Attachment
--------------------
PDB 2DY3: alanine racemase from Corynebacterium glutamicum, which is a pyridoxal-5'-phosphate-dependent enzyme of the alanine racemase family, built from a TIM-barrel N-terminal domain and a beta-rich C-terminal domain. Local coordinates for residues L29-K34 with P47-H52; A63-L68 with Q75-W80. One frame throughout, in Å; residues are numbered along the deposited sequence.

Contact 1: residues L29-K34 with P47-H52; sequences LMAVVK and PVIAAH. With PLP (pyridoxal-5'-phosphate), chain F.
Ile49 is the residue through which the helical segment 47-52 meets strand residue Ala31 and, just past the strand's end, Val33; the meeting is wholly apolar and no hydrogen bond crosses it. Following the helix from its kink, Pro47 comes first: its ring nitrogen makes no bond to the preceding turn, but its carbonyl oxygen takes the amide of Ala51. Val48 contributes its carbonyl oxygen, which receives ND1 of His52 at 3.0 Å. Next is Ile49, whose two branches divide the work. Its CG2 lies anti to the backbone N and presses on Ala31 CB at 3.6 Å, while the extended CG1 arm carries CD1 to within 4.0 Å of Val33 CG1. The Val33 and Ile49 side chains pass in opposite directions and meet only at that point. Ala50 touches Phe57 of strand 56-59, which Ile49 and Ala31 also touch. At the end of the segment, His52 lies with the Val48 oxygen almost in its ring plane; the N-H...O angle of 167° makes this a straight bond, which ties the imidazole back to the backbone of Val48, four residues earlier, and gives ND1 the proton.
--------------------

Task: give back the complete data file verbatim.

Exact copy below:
PDB 2DY3: alanine racemase from Corynebacterium glutamicum, which is a pyridoxal-5'-phosphate-dependent enzyme of the alanine racemase family, built from a TIM-barrel N-terminal domain and a beta-rich C-terminal domain. Local coordinates for residues L29-K34 with P47-H52; A63-L68 with Q75-W80. One frame throughout, in Å; residues are numbered along the deposited sequence.

Contact 1: residues L29-K34 with P47-H52; sequences LMAVVK and PVIAAH. With PLP (pyridoxal-5'-phosphate), chain F.
Ile49 is the residue through which the helical segment 47-52 meets strand residue Ala31 and, just past the strand's end, Val33; the meeting is wholly apolar and no hydrogen bond crosses it. Following the helix from its kink, Pro47 comes first: its ring nitrogen makes no bond to the preceding turn, but its carbonyl oxygen takes the amide of Ala51. Val48 contributes its carbonyl oxygen, which receives ND1 of His52 at 3.0 Å. Next is Ile49, whose two branches divide the work. Its CG2 lies anti to the backbone N and presses on Ala31 CB at 3.6 Å, while the extended CG1 arm carries CD1 to within 4.0 Å of Val33 CG1. The Val33 and Ile49 side chains pass in opposite directions and meet only at that point. Ala50 touches Phe57 of strand 56-59, which Ile49 and Ala31 also touch. At the end of the segment, His52 lies with the Val48 oxygen almost in its ring plane; the N-H...O angle of 167° makes this a straight bond, which ties the imidazole back to the backbone of Val48, four residues earlier, and gives ND1 the proton.